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Ofsted launches trial of extended three-day school inspections

06/06/2017 Joanna

British schools could be subject to longer inspections by Ofsted following the launch of a new pilot study by the schools regulator.

The trial is designed to assess the benefits of inspecting schools for a longer period of time, with TES reporting that the gap between the first and second phases of a full inspection is also set to be extended under the proposed system.

Currently, schools rated 'good' by Ofsted are given short inspections lasting one day to confirm that the facility still merits the same rating. In cases where inspectors are unable to determine this - or believe a case could be made to upgrade the school to 'outstanding' - the visit is converted into a full inspection, resulting in a second day of assessment by a larger team within 48 hours.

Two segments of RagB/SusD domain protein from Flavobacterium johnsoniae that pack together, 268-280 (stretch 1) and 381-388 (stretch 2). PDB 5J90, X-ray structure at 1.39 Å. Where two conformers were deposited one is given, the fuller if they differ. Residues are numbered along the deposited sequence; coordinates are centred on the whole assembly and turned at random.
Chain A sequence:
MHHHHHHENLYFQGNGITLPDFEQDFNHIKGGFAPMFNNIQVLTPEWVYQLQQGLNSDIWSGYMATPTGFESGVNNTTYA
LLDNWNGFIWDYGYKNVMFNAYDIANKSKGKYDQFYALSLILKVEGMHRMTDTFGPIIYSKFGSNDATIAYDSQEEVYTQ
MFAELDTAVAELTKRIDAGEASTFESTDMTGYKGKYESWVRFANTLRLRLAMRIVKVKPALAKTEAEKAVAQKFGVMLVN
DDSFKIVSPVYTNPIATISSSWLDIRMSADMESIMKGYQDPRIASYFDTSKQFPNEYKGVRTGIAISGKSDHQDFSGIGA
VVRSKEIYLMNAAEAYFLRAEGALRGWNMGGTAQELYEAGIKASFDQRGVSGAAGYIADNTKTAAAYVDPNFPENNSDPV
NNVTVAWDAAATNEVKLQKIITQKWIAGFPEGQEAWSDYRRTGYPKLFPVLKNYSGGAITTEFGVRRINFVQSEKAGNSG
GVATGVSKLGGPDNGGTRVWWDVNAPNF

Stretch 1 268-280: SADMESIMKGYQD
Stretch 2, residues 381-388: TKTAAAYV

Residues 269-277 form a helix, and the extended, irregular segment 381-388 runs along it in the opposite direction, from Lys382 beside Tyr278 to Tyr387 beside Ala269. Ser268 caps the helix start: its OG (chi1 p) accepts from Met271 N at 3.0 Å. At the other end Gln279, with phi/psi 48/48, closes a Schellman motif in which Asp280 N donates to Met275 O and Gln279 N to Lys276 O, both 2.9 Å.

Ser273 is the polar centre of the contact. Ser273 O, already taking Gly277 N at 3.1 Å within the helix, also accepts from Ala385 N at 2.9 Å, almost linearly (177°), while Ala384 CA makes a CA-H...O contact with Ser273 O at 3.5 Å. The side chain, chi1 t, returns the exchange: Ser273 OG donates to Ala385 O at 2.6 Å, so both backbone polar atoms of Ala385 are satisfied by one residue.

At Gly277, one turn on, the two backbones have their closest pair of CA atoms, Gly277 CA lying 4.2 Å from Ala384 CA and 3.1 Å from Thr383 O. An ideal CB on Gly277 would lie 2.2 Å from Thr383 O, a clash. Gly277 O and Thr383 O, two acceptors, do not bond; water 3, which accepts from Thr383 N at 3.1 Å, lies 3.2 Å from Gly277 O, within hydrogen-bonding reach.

Under the new pilot scheme, full inspections will involve smaller teams, but will require two additional days of assessment on top of the initial single-day visit. Moreover, the conversion to a full inspection will take place within 15 working days, instead of 48 hours.

Part of the purpose of the trial is to observe the effect of bringing fewer inspectors into schools, but for a longer period of time. It is also hoped that the new system will be easier for schools to accommodate.

An Ofsted spokesman said: “We have had some very positive feedback from school leaders about the short inspection process. However, we have also heard that the logistics of converting a short inspection to a full inspection within 48 hours can be difficult for schools and inspectors to manage.

“Therefore, we are exploring ways of making this process more convenient for both schools and our inspection workforce.”

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